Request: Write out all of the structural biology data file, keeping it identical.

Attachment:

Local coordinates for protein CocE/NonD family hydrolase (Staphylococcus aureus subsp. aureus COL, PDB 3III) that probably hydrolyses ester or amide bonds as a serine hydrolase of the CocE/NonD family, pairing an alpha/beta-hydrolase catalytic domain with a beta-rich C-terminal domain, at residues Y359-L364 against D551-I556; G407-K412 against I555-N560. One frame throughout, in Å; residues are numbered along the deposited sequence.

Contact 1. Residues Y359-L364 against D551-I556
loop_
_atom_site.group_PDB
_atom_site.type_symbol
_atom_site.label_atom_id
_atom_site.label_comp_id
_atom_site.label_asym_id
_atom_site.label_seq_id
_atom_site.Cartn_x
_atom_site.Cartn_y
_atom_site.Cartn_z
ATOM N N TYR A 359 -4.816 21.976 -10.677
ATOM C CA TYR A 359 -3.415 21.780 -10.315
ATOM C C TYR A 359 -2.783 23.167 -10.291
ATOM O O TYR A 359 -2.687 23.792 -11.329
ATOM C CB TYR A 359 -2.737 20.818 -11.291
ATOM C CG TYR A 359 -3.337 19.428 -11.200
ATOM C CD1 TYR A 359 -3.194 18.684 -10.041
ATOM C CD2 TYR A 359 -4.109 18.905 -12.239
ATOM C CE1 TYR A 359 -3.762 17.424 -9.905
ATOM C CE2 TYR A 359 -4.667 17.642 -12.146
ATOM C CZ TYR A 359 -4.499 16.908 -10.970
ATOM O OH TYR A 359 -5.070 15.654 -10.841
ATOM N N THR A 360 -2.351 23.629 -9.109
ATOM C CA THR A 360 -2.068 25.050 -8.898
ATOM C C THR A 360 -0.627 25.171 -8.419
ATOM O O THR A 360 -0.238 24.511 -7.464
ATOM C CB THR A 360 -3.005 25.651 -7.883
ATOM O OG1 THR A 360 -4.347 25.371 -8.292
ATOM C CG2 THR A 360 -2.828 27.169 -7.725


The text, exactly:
Local coordinates for protein CocE/NonD family hydrolase (Staphylococcus aureus subsp. aureus COL, PDB 3III) that probably hydrolyses ester or amide bonds as a serine hydrolase of the CocE/NonD family, pairing an alpha/beta-hydrolase catalytic domain with a beta-rich C-terminal domain, at residues Y359-L364 against D551-I556; G407-K412 against I555-N560. One frame throughout, in Å; residues are numbered along the deposited sequence.

Contact 1. Residues Y359-L364 against D551-I556
loop_
_atom_site.group_PDB
_atom_site.type_symbol
_atom_site.label_atom_id
_atom_site.label_comp_id
_atom_site.label_asym_id
_atom_site.label_seq_id
_atom_site.Cartn_x
_atom_site.Cartn_y
_atom_site.Cartn_z
ATOM N N TYR A 359 -4.816 21.976 -10.677
ATOM C CA TYR A 359 -3.415 21.780 -10.315
ATOM C C TYR A 359 -2.783 23.167 -10.291
ATOM O O TYR A 359 -2.687 23.792 -11.329
ATOM C CB TYR A 359 -2.737 20.818 -11.291
ATOM C CG TYR A 359 -3.337 19.428 -11.200
ATOM C CD1 TYR A 359 -3.194 18.684 -10.041
ATOM C CD2 TYR A 359 -4.109 18.905 -12.239
ATOM C CE1 TYR A 359 -3.762 17.424 -9.905
ATOM C CE2 TYR A 359 -4.667 17.642 -12.146
ATOM C CZ TYR A 359 -4.499 16.908 -10.970
ATOM O OH TYR A 359 -5.070 15.654 -10.841
ATOM N N THR A 360 -2.351 23.629 -9.109
ATOM C CA THR A 360 -2.068 25.050 -8.898
ATOM C C THR A 360 -0.627 25.171 -8.419
ATOM O O THR A 360 -0.238 24.511 -7.464
ATOM C CB THR A 360 -3.005 25.651 -7.883
ATOM O OG1 THR A 360 -4.347 25.371 -8.292
ATOM C CG2 THR A 360 -2.828 27.169 -7.725